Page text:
French soldiers in Ivory Coast have discovered a mass grave believed to contain the bodies of victims killed in ongoing fighting between loyalists and rebels in the west of the country.
French military officials who are part of a buffer force monitoring a cease-fire in Ivory Coast say they do not know whether the bodies are those of combatants or civilians.
Fighting has been raging in the west of the country since last week, following the emergence of two new rebel factions that captured several towns and villages in the west of Ivory Coast.
French Commander Frederic Thomazo told VOA a group of French soldiers found the mass grave in an area of western Ivory Coast known as Monoko-Zoy. He said villagers led the French troops to a large mound of dirt in the bush.
The commander said the mound was about 30 meters long and two meters high, and he said body parts were sticking out of the pile. He said the villagers also pointed to a nearby water well, where they indicated that more corpses may have been dumped.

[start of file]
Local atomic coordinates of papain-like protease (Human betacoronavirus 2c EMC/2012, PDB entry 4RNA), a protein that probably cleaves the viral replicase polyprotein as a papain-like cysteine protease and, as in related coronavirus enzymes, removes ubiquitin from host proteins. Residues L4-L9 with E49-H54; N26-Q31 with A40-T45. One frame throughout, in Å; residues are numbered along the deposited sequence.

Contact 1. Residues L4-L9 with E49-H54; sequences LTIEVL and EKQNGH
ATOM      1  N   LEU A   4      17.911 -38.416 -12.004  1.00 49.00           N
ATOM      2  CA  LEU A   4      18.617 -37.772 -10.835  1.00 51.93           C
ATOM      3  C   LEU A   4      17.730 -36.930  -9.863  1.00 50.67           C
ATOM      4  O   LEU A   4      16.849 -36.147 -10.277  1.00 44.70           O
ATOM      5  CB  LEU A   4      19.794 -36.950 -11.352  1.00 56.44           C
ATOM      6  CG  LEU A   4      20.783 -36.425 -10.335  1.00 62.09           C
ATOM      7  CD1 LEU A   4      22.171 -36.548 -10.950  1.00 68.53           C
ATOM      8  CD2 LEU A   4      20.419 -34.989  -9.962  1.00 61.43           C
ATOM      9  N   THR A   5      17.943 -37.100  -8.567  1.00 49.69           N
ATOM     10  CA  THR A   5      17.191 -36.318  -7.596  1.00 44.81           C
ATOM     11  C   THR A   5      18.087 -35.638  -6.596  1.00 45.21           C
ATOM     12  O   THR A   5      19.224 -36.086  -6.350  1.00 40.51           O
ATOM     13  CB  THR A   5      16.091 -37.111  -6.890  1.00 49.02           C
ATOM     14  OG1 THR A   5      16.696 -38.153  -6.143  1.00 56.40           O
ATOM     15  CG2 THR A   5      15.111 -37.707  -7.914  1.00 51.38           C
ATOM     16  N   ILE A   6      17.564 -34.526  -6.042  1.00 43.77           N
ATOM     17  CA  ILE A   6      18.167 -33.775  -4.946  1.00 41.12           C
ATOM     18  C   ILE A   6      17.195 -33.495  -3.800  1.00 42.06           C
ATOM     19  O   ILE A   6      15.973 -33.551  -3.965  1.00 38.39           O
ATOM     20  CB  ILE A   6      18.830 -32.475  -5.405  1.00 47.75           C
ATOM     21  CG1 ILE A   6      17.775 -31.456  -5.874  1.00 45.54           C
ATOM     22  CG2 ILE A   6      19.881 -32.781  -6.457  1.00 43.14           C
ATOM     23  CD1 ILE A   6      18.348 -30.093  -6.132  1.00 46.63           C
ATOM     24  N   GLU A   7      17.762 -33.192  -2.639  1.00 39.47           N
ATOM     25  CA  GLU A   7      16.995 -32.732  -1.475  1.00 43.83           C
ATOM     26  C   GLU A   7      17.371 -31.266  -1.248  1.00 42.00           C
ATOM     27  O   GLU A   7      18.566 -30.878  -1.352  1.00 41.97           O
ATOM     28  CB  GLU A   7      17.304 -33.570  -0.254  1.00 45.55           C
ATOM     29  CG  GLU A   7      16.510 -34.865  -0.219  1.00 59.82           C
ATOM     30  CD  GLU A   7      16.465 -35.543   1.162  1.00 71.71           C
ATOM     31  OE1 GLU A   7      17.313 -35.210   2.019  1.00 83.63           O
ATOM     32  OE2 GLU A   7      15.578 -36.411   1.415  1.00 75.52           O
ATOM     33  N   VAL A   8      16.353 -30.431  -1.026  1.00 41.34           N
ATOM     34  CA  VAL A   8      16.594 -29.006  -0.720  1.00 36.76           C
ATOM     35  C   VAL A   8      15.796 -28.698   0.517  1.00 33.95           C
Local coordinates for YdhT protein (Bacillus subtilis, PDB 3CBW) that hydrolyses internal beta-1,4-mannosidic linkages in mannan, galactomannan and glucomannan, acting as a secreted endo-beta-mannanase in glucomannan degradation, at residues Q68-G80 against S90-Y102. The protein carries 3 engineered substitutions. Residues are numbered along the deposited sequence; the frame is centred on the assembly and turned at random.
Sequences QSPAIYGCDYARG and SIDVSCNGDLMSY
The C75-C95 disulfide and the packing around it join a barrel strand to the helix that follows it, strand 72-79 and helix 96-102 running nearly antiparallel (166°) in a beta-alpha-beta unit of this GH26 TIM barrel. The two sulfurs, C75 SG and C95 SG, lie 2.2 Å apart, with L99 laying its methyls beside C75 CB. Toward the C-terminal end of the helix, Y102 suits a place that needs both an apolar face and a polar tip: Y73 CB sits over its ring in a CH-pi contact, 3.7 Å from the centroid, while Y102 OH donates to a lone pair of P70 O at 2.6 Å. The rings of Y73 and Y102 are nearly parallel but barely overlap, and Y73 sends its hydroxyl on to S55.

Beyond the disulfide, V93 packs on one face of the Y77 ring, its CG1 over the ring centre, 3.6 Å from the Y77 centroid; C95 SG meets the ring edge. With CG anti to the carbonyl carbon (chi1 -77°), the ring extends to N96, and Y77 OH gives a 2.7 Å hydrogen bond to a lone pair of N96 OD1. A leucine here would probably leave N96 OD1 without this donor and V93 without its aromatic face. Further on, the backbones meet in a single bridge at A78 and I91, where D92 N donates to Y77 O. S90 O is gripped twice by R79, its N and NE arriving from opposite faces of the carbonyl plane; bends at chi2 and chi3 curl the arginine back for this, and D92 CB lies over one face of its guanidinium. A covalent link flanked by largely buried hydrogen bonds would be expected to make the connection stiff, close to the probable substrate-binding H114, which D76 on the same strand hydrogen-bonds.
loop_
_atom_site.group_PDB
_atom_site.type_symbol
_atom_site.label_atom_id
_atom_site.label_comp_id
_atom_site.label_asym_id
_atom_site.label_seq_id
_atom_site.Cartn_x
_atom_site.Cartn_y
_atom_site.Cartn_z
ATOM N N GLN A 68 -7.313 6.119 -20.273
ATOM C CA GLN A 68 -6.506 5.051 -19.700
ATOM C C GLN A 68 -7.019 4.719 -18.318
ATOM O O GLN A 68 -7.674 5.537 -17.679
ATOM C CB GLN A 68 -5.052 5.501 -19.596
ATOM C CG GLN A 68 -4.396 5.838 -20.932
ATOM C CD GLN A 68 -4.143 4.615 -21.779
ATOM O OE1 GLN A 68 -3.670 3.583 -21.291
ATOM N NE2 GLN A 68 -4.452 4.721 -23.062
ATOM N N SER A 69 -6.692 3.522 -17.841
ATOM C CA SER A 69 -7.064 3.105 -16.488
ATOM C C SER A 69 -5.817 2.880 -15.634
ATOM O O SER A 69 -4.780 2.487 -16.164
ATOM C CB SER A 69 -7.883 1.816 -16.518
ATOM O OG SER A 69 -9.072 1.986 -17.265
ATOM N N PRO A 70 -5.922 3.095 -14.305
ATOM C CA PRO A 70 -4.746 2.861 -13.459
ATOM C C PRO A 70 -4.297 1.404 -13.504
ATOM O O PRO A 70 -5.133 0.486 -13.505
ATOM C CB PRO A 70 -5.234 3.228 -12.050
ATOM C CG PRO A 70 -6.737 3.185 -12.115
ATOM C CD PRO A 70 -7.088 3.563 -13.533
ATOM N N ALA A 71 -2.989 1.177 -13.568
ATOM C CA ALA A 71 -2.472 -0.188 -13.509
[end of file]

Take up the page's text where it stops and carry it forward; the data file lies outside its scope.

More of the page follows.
It is not clear how many bodies were in the mass grave, or who put them there.
French officials said it would be up to the Ivorian government to investigate the deaths, since a probe of the matter would not be part of the French peacekeepers' mandate.
The grave is about 70 kilometers west of Daloa, near the town of Pelezi. The town has been the scene of heavy fighting between loyalist forces backed by foreign mercenaries against rebels in recent days.
Refugees fleeing the combat areas say the government forces used helicopter gunships to attack rebel targets. Witnesses said a large number of civilians were killed in the attacks.
The latest fighting in the west of Ivory Coast involves members of new rebel factions that are separate from those who launched the insurrection in September.
Rebels with the original faction, the Patriotic Movement of Ivory Coast, have been in peace negotiations with the government for more than a month.
The negotiations, which continued in Togo on Friday, have made little progress thus far, fueling fears that the conflict in Ivory Coast, once an oasis of stability in West Africa, might continue to escalate.